Women who work for long hours at desks for more than 40 hours a week could increase their risks of diabetes, arthritis, cancer and heart diseases, according to a new study conducted by The Ohio State University.
Women these days have huge expectations on their promotions and pay rise, but expanding your work hours and increasing them to beyond 40 a week or escalating them to 50 hours a week could increase your risks of going to early grave.
The risks in women begin when the work hours mount to 40 hours a week for 30 years, and the situation escalates when they work for more than 50 hours a week. Women who work for 50 hours a week at desks triple the risks of heart disease, cancer, and diabetes.
Allard Dembe, professor of health services management and policy, and lead author of the study says, “Women who have to juggle multiple roles feel the effects of intensive work experiences and that can set the table for a variety of illnesses and disability.”
Surprisingly, this does not seem the case in Men. Men who are working for 41-50 hours a week shockingly had reduced risks of heart disease, lung disease and depression than those Men who worked for 40 hours or fewer.
Several studies have earlier found that Overwork is linked to stress, sleep and digestive problems, but this is the first study to have found association between long work hours and life threatening illness.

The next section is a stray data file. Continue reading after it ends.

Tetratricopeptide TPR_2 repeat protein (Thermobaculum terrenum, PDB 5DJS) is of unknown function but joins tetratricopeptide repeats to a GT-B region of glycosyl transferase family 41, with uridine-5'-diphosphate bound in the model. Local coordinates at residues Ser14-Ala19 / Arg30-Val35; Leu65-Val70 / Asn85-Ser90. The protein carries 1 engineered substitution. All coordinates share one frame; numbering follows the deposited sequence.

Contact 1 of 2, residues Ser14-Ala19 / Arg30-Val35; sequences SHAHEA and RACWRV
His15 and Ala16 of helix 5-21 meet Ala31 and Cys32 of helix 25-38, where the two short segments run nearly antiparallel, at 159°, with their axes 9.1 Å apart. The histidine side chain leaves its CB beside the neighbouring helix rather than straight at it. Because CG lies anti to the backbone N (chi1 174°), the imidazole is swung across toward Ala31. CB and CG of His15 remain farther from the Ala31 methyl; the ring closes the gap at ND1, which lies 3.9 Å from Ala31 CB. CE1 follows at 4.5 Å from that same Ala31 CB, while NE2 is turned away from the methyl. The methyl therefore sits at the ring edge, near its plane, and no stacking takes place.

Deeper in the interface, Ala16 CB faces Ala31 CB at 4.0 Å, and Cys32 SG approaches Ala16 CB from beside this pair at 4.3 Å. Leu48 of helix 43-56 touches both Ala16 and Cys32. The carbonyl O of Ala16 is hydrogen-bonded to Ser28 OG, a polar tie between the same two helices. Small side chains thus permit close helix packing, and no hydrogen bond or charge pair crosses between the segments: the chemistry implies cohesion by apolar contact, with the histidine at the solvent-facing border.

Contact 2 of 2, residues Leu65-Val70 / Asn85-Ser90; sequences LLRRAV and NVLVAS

“People don’t think that much about how their early work experiences affect them. But women in their 20’s, 30’s and 40’s are setting themselves up for problems in later phases of life,” Dember added.
The researchers have considered and analyzed almost 7,500 people who were part of the National Longitudinal Survey of Youth. Since, women take much of the responsibility of household works and juggle between work and house duties, they face more stress and pressure compared to the men. Adding to it, women find their work roles less satisfying as they need to balance work pressure as well as the family obligations.
Mr. Dembe added that employers and government regulators should be aware of these risk factors, especially when women are made to work more than 40-hour per week. Employers or companies benefit when only their workers are healthier and provide quality work.
This study is published online in the Journal of Occupational and Environmental Medicine.